“In my freshman year, I had the flu the day before my midterms and did quite badly on my first batch. As a result, my grades noticeably dipped in my first term. Then, in my second term, I was very engaged in extracurricular activities with my fraternity, and again, my grades suffered. However, looking at just my grades in my major, from my second year forward, I would have a GPA of…”

Some who read this sample paragraph may find the excuses absurd, while others may not even notice. Although valid explanations for a candidate’s low grades certainly exist, a temporary bout of the flu and involvement in extracurricular activities are not among them.

Example 2:

“As a freshman at XYZ University, I was unable to appreciate the rather awesome educational opportunities before me, and my grades were, quite simply, lower than they should have been. However, by my second year, when I discovered my passion for English literature and chose this subject as my major, I pursued my studies with vigor and completely turned my academic performance around, earning a consistent stream of A grades in…”

In this second example, any excuses are cast aside and replaced with a candid discussion of the candidate’s experience. As a result, the applicant establishes credibility, explains the change, and infers that he/she will likewise perform well as an MBA student.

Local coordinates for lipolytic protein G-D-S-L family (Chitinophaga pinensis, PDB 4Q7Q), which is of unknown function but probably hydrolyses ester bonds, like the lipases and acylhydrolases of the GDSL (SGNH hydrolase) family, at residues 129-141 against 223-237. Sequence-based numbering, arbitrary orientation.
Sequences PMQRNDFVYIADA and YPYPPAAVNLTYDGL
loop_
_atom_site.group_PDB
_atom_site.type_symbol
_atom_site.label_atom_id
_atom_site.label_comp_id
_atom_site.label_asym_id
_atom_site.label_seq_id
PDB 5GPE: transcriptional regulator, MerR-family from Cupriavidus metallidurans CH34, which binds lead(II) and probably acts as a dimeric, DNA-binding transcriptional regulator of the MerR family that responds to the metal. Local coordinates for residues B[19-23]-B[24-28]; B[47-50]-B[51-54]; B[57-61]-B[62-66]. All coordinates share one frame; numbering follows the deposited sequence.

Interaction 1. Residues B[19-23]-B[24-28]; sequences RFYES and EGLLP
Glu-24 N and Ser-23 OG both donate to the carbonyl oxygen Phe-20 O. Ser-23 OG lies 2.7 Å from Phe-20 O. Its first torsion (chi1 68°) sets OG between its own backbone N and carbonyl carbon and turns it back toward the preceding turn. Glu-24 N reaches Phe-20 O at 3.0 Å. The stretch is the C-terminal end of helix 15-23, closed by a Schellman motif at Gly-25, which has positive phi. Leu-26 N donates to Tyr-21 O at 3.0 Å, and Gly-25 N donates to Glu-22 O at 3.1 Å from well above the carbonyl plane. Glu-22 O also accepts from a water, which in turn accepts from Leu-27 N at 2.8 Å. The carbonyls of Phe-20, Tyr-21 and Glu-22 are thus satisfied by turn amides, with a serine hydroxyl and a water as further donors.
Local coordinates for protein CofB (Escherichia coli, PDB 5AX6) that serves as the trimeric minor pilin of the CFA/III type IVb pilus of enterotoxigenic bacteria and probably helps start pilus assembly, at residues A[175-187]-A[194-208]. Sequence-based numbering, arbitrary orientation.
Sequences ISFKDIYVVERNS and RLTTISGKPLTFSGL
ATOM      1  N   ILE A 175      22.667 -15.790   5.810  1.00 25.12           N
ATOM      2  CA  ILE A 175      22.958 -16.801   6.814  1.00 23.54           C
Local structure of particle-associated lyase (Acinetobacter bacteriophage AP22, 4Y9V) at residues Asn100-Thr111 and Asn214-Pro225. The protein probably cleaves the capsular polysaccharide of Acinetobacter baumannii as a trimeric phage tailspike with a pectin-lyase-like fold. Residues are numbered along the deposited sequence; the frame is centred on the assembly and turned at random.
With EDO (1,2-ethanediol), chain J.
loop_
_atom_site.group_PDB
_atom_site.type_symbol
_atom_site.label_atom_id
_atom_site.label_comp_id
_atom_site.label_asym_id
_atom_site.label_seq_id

Admissions committees, like employers, do not like excuses. Avoid making them.
ForumBlogs - GMAT Club’s latest feature blends timely Blog entries with forum discussions. Now GMAT Club Forums incorporate all relevant information from Student, Admissions blogs, Twitter, and other sources in one place. You no longer have to check and follow dozens of blogs, just subscribe to the relevant topics and forums on GMAT club or follow the posters and you will get email notifications when something new is posted. Add your blog to the list! and be featured to over 300,000 unique monthly visitors

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Jen Kedrowski
mbaMission

Website: http://www.mbamission.com
Blog: http://www.mbamission.com/blog
mbaMission Insiders Guides: http://www.mbamission.com/guides.php?category=insiders
Free Consultation: http://www.mbamission.com/consult.php

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Maximize Your GMAT Study Results by Boosting Your Memory [#permalink]

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New post 22 Mar 2017, 13:00
FROM mbaMission Blog: Maximize Your GMAT Study Results by Boosting Your Memory
With regard to the GMAT, raw intellectual horsepower helps, but it is not everything. Manhattan Prep’s Stacey Koprince teaches you how to perform at your best on test day by using some common sense.

Has this happened to you? You have ambitious plans to study a ton of things this weekend. You get tired, but you are determined to push through, so you keep studying. You begin to get a bit anxious because you feel you are not learning well (and you are not!), so you study even more. You get even more tired, and that makes it even harder to learn. By the end of the weekend, you are exhausted, frustrated, and demoralized.

Time magazine published a fascinating little article back in 2012: “To Boost Memory, Shut Your Eyes and Relax.” Go take a look at it. Do not worry; I will wait.